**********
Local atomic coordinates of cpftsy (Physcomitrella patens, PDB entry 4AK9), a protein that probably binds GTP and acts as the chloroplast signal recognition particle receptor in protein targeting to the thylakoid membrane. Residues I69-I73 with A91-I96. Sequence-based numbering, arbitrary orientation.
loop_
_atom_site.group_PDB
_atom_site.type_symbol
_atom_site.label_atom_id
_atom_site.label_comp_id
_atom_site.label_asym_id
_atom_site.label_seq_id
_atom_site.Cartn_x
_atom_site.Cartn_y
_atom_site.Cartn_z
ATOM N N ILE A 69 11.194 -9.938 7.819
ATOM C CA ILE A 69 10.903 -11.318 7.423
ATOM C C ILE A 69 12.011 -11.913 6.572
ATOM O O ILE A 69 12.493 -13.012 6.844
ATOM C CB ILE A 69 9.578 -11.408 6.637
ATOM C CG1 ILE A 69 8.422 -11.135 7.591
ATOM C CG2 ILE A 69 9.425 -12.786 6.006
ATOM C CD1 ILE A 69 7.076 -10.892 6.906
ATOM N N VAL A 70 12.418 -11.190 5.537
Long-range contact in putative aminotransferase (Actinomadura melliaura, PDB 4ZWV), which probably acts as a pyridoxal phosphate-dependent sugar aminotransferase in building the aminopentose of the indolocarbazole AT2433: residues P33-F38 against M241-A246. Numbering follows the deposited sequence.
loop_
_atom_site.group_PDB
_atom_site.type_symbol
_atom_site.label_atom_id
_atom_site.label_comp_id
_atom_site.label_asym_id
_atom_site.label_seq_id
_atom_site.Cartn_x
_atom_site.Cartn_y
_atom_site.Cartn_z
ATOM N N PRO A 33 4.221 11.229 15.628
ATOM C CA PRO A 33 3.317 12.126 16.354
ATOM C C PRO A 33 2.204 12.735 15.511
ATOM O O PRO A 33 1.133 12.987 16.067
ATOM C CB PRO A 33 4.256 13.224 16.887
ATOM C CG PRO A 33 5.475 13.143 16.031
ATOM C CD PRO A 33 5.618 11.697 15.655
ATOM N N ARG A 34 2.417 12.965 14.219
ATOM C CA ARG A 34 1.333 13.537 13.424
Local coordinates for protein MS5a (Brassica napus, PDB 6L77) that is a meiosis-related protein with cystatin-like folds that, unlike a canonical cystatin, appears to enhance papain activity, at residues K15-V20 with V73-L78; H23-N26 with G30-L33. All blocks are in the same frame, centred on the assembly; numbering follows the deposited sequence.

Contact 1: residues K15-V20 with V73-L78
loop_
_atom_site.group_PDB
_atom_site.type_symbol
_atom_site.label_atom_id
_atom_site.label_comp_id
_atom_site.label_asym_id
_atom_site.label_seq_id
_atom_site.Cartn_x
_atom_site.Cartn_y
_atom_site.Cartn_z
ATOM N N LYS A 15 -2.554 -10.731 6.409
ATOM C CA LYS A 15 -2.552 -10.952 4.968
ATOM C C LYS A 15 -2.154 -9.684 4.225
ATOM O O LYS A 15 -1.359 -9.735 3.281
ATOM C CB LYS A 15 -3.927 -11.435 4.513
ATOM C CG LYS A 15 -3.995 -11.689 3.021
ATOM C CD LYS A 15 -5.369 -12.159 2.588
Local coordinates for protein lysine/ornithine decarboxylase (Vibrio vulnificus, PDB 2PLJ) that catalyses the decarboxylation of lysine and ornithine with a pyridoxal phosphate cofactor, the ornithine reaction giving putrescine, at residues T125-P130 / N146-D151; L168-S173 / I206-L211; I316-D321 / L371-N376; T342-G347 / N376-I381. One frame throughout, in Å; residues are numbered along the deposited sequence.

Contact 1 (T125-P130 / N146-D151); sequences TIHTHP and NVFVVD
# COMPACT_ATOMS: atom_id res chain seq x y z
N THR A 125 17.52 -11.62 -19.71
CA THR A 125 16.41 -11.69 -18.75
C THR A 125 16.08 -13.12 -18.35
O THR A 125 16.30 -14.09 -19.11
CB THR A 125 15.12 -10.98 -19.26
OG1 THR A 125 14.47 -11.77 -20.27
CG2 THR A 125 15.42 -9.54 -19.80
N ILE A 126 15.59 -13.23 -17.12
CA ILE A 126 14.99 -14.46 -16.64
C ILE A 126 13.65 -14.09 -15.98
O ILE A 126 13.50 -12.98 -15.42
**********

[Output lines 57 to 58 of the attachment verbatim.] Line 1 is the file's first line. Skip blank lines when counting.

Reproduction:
ATOM C CB LYS A 15 -3.927 -11.435 4.513
ATOM C CG LYS A 15 -3.995 -11.689 3.021